The majority of people don’t carry hereditary cancer genes. However, some do, and if you were at an increased risk of developing cancer in your lifetime, would you want to know? Your first response to the question might be that you think it’s better not to know. However, if knowing about an increased risk meant you could take steps to protect yourself and your family, would you still feel that way?
Protecting yourself against cancer
Finding out that you are at increased risk of cancer can be frightening. However, it can also be empowering as it enables you to take proactive steps for yourself and your family to minimise that risk.
Four in every 10 cancers* could be prevented and there are things you can do to reduce your risk. For example, you may choose to quit smoking, eat a healthy balanced diet, cut back on alcohol, take more exercise or take care to protect yourself from the sun’s harmful rays.
Did you know that not smoking is the best thing you can do to reduce your chances of developing cancer? Most of us probably understand this but we might choose to ignore expert advice, thinking “it won’t happen to me”. Maybe knowing that you are at higher risk of cancer might be the impetus you need to finally quit smoking. In the same way, we know that maintaining a healthy weight is beneficial to our health and wellbeing but many of us still don’t achieve the five-a-day target and we eat too much-refined sugar or processed foods. Eating a better diet can not only reduce your risk of cancer, but it will also cut the chances of developing other serious diseases and help you to look and feel better.
And it’s not just making lifestyle changes that can help to reduce your cancer risk. In some cases, your doctor may be able to prescribe medication, such as tamoxifen or raloxifene, to lower the chances of developing the disease. You may benefit from more regular screening for certain types of cancer, or screening from a younger age. This will help to give you peace of mind and can also detect the signs of cancer early when it is most treatable.
More than 9 out of 10 people who are diagnosed with bowel cancer at its earliest stage will survive the disease for five years or longer, compared with just one in 10 people who are diagnosed in the later stages. Catching the condition early really does save lives.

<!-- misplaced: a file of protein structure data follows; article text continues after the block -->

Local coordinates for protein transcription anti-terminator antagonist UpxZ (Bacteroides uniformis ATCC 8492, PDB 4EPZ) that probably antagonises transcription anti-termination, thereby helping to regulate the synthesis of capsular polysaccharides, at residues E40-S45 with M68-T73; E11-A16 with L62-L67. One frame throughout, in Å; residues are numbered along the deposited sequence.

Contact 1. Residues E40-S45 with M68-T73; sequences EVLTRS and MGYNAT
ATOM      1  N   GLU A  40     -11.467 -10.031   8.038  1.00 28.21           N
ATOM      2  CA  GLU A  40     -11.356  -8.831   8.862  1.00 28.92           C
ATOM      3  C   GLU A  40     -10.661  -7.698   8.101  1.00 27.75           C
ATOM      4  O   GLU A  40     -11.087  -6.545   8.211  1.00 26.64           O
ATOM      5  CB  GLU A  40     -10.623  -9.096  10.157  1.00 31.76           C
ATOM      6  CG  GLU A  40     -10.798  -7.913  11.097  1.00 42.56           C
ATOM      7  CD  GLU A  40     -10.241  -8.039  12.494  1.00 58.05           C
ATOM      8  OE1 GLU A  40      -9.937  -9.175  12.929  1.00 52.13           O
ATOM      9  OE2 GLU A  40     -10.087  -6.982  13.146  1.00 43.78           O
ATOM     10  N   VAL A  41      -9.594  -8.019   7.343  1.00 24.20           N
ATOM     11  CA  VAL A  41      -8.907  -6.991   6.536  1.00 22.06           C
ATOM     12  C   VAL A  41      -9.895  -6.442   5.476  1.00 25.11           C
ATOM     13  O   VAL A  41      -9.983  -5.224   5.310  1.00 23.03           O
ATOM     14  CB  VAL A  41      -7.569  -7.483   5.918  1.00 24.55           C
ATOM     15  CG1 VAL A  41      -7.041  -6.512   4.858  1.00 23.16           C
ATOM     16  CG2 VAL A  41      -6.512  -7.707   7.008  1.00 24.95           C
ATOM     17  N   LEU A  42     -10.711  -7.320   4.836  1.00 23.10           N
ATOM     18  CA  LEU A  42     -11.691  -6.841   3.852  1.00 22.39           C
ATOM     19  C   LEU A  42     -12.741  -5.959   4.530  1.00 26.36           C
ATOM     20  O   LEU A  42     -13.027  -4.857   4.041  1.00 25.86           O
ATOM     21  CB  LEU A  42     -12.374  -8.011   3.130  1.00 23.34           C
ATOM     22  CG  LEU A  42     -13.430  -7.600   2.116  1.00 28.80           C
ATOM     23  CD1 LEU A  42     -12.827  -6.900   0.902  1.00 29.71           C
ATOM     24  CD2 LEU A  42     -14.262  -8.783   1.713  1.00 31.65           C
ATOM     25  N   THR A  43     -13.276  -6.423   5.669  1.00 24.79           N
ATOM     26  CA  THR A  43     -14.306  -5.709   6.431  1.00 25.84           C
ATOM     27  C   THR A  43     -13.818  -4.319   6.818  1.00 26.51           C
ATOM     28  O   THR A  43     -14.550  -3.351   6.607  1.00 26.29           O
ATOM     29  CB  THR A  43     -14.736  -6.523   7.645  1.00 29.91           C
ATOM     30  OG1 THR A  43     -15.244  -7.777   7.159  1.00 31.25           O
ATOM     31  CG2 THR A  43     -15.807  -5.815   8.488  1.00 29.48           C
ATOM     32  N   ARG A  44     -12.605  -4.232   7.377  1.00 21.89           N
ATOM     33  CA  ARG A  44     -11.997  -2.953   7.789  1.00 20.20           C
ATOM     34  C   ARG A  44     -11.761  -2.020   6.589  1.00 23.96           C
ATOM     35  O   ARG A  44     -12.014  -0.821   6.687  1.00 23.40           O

Parents, siblings and children of those who have an increased risk of cancer are also at a higher risk. They may have up to a 50% chance of carrying the same genetic mutation as you. Knowing your own risk may encourage them to undergo testing so that they can also take steps to protect their health.
Genetic testing for cancer
It is not possible to determine your risk of every type of cancer, but genetic testing allows you to check for some hereditary cancers, which are those that are passed down through families. Using a simple saliva test, Myogenes can test 98 separate genes and 25 types of hereditary cancer. It is one of the most comprehensive tests on the market.
When there is an inherited mutation in certain genes it can put you at increased risk of cancer. The risk can be significantly higher in some cases, as shown below. By having a genetic test, you will understand your own unique risk of hereditary cancer.
Having a positive test does not mean you will definitely go on to develop cancer, however, it means that you are at greater risk than most of the population.
We recommend talking to your GP or consultant if you have a positive test so you can decide on the best way of managing your risk.
Frequently asked questions
What can be diagnosed with genetic tests?
Genetic testing can be used to diagnose or rule out a range of genetic diseases, including certain types of cancer. They are often used when certain symptoms indicate that you might have a particular condition.
Genetic tests can also be used to assess your risk of the disease in the future, particularly if you are in a high-risk group, or have a family history of the condition. It is important to note in these cases that this is not a diagnosis, but more a risk-assessment to help you take preventative action to minimise your risk via lifestyle choices, earlier screening and finding the right support.
Why are mutations dangerous?
Genetic mutations stop the gene from functioning properly and this can lead to illness, which can be serious. Knowing you have a genetic mutation can enable you to take steps to protect yourself, such as making lifestyle changes or having regular screening.
For more information about our Hereditary Cancer test, contact the team who are happy to answer your questions.
*Cancer Research UK